Center for High Pressure Science and Technology Advanced Research (HPSTAR), Bldg 6, 1690 Cailun Road, Shanghai 201203, China
Nano-Micro Conference, 2017, 1, 01028
Published Online: 15 October 2017 (Abstract)
Citation Information: Zhidan Zeng, Investigating structure and stress evolution in Si anode using in situ high pressure technique and Raman microscopy. Nano-Micro Conference, 2017, 1, 01028 doi: 10.11605/cp.nmc2017.01028
Received: 22 May 2017, Accepted: 18 June 2017, Published Online: 15 October 2017
Silicon is widely regarded as one of the most promising anode materials for next-generation lithium-ion batteries, making Li-Si an important energy storage system. During Li insertion into Si, stress of gigapascal level is introduced accompanied by a volume expansion up to 280%, alters properties of materials, and leads to mechanical failure of Si anodes.
Li15Si4 (alpha- Li15Si4, space group: I-43d), the only crystalline phase that forms during lithiation of the Si anode in lithium-ion batteries, was found to undergo a structural transition to a new phase (beta- Li15Si4) at approximately 7 GPa (see Figure 1). Ab initio evolutionary metadynamics calculations suggest beta-Li15Si4 has an orthorhombic structure with an Fdd2 space group. This new beta- Li15Si4 has substantially larger elastic moduli compared with alpha- Li15Si4, and has good electrical conductivity. As a result, beta- Li15Si4 has superior resistance to deformation and fracture under stress. The theoretical volume expansion of Si would decrease 25% if it transformed to beta- Li15Si4, instead of alpha- Li15Si4, during lithiation. In addition, the fact that beta- Li15Si4 can be recovered back to ambient pressure, provides opportunities to further investigate its properties and potential applications .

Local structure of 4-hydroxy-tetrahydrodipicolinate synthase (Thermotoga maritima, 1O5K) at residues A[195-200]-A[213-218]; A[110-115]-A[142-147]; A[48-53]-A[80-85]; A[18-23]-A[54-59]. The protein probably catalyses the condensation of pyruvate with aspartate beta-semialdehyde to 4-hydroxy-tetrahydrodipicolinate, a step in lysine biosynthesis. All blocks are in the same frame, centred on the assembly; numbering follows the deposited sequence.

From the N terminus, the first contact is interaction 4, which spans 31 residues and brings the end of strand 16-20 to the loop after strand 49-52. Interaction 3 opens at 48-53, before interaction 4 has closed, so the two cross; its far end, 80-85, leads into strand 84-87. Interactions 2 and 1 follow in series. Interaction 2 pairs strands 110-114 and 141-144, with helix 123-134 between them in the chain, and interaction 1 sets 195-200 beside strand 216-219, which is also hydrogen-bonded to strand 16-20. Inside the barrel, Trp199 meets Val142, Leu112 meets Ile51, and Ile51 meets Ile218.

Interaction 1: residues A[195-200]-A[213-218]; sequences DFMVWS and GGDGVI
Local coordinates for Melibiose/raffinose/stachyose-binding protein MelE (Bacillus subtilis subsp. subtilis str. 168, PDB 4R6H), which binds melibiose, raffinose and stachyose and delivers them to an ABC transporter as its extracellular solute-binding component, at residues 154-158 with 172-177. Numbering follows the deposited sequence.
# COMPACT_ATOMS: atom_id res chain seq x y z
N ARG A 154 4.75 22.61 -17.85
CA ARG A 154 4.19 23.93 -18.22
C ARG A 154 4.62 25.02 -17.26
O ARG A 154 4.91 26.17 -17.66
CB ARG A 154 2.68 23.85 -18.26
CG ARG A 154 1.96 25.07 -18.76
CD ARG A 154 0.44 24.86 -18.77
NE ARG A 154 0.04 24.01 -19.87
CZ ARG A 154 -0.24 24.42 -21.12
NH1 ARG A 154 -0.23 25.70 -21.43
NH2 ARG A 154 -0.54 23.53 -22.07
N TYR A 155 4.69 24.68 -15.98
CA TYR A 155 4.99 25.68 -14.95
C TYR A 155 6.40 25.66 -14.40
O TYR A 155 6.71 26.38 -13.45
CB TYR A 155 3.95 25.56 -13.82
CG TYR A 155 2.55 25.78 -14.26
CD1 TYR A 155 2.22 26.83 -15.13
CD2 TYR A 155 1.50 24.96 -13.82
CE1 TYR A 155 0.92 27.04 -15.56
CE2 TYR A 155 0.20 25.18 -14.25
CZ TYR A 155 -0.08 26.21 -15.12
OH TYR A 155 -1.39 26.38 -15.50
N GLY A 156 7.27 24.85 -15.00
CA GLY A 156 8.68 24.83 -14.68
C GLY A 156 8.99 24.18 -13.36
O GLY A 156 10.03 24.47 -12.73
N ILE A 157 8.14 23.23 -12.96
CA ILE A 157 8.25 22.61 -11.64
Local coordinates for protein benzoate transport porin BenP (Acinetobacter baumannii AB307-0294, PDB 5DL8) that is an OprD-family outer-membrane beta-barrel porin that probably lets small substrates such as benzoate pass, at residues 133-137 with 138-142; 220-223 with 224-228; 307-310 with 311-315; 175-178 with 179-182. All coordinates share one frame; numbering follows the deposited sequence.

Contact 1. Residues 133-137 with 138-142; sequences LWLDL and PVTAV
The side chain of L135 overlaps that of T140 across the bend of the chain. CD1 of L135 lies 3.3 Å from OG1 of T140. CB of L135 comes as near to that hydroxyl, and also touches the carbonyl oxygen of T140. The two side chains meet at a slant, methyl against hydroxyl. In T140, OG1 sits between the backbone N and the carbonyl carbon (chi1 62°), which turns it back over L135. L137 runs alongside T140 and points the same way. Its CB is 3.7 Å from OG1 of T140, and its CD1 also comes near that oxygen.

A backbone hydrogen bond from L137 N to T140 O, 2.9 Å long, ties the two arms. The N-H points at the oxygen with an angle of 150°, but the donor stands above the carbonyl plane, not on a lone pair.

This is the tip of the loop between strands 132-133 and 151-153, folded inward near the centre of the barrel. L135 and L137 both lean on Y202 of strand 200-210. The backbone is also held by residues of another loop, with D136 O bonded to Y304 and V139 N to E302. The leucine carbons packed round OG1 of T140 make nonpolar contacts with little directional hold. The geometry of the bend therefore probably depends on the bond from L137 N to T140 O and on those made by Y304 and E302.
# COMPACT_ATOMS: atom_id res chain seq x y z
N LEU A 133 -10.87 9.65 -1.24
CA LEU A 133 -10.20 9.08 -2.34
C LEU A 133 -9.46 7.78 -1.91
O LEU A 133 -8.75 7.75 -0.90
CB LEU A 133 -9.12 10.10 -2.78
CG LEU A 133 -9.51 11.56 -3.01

Nanostructured Si are important materials to address mechanical stress issues in batteries although their stress were only calculated and no experimental data are available. Using in situ Raman microscopy to monitor the shift of the first-order Raman peak of Si, we were able to measure for the first time the lithiation-induced stress in Si nanoparticles. The shift of Raman peak of Si under hydrostatic stress was calibrated via an in situ high pressure Raman experiment. We observed a transition in the stress in Si core of nanoparticles during lithiation, from tensile to compressive (see Figure 2). At the beginning of lithiation, the reduction of the native oxide surface layer of the Si particle results in a tensile stress of approximately 0.2 GPa in Si. During the formation of amorphous LixSi in the outer layer of the nanoparticles, an increasing compressive stress up to 0.3 GPa is introduced to the Si core. This evolving stress explains the cracks that developed in the amorphous LixSi layer during lithiation of the Si nanoparticles, and is also consistent with modeling results. These results improve our understanding of lithiation-induced stress in nanostructured Si anodes, and provide valuable information for their theoretical study and future design .
Figure 2. The stress in Si nanoparticles (left y-axis) and the potential of the half cell versus Li+/Li (right y-axis) as a function of lithiation duration.
 Zhidan Zeng; Qingfeng Zeng; Nian Liu; Artem R. Oganov; Qiaoshi Zeng; Yi Cui; Wendy L. Mao, A novel phase of Li15Si4 synthesized under pressure. Advanced Energy Materials. 5, 1500214 (2015). doi:10.1002/aenm.201500214
 Zhidan Zeng; Nian Liu; Qiaoshi Zeng; Seok Woo Lee; Wendy L. Mao; Yi Cui, In situ measurement of lithiation-induced stress in silicon nanoparticles using micro-Raman spectroscopy. Nano Energy. 22, 105-110 (2016). doi:10.1016/j.nanoen.2016.02.005
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